Thousands take fish medicine amid swine flu scare

June 8th, 2009 - 11:45 pm ICT by IANS  

Hyderabad, June 8 (IANS) With seven cases of the infectious swine flu being reported from this Andhra Pradesh capital, health authorities are worried about the congregation of thousands of asthma patients from around the country and even abroad who have gathered here to take a traditional fish medicine.
The Bathini Goud family, which has been distributing the free fish medicine for over 160 years, Monday started administering it at the sprawling Exhibition Grounds. The programme will continue Tuesday.

With this southern city already reporting seven confirmed cases of swine flu, the highest in the country, the authorities have sounded a word of caution.

Health department officials apprehended that the presence of even a single swine flu patient at such a congregation would result in the spreading of the disease.

“Swine flu is a communicable disease. Even if one person having symptoms of swine flu is present in such a big gathering of people, there is a possibility of the disease spreading to others. So, one needs to be very cautious,” said Shubhakar, coordinator of the swine flu nodal centre at the Government Chest Hospital here.

Principal Secretary (Health) L.V. Subrahmanyam, however, said there were absolutely no chances of a swine flu patient coming into the state without being screened.

“All those who are coming into the country from abroad are being screened,” he said.

Hyderabad has so far recorded seven cases of swine flu, but officials said there could be other cases that had not come to their notice.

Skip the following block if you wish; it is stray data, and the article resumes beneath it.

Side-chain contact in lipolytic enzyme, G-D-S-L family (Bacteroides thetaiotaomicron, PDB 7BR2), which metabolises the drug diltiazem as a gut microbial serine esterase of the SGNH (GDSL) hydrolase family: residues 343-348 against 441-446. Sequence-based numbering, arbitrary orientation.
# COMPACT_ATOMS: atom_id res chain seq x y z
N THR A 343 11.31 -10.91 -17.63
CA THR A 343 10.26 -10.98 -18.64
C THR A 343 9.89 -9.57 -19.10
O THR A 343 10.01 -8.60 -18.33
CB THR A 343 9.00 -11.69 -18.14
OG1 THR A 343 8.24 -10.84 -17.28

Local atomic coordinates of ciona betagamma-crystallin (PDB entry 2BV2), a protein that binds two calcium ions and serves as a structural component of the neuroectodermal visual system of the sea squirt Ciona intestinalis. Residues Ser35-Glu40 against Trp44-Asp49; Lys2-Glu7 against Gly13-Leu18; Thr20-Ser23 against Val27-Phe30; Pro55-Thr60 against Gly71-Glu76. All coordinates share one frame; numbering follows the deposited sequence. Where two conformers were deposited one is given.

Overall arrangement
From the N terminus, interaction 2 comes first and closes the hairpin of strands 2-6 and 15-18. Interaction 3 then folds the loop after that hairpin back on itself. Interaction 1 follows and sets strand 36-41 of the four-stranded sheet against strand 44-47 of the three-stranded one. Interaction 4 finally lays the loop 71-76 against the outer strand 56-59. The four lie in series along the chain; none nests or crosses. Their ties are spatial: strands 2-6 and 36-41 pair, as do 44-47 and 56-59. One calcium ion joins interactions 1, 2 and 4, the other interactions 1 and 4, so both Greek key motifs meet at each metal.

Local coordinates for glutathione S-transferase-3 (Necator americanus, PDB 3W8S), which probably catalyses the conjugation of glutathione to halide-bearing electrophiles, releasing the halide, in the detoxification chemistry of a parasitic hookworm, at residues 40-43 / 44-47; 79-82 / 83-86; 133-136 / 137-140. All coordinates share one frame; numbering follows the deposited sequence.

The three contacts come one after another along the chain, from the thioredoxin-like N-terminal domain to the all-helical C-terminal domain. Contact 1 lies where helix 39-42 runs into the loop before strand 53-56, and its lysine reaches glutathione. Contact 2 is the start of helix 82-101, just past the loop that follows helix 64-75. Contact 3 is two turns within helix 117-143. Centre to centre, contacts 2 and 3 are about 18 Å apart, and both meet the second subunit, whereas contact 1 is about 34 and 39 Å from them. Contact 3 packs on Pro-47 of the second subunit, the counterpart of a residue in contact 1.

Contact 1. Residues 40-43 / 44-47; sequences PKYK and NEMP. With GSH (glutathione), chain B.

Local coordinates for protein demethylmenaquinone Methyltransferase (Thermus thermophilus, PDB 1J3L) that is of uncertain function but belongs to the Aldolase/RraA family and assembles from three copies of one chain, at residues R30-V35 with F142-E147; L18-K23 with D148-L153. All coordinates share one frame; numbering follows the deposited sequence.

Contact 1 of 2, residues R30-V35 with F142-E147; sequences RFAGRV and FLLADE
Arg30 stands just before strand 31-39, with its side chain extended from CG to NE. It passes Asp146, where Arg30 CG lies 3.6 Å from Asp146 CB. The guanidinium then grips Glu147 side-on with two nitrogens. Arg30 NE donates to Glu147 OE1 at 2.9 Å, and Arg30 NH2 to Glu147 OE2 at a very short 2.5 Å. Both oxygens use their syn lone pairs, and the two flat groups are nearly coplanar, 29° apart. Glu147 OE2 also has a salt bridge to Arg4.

Four of the seven cases were reported during the last three days. Alarmed over the increase in number of cases, the authorities have made screening of all passengers arriving at the airport mandatory.

Meanwhile, the popularity of fish medicine continued to wane with fewer people turning out for the annual event, which coincides with “Margasira” or the beginning of the monsoon.

About 300 members of Bathini Goud family are busy administering the drug. A yellow herbal paste, the ingredients of which have remained a family secret, is first put into a live three centimetre-long murrel fish and is then slipped down the throat of the patient. If taken for three successive years, the medicine is believed to cure asthma.

The family claims that in 1845, a holy man passed on the formula for the miracle medicine to their great-great-grandfather Veranna Goud, a toddy tapper, on the promise that he would distribute it free of cost and would never reveal the ingredients of the medicine to others.

Over the last few years, the number of asthma patients have come down due to a campaign by physicians and rationalists, who termed it an “unscientific” drug and asked the family to reveal the contents of the herbal paste.

The family, however, turned down the demand on the ground that the medicine would lose its efficacy. Following the controversy, the Goud family renamed the event as “fish prasadam” five years ago and said those having faith in the medicine would continue to take it.

The family expects that over 100,000 people will take the “fish prasadam” this year but the turnout is not likely to cross 50,000.

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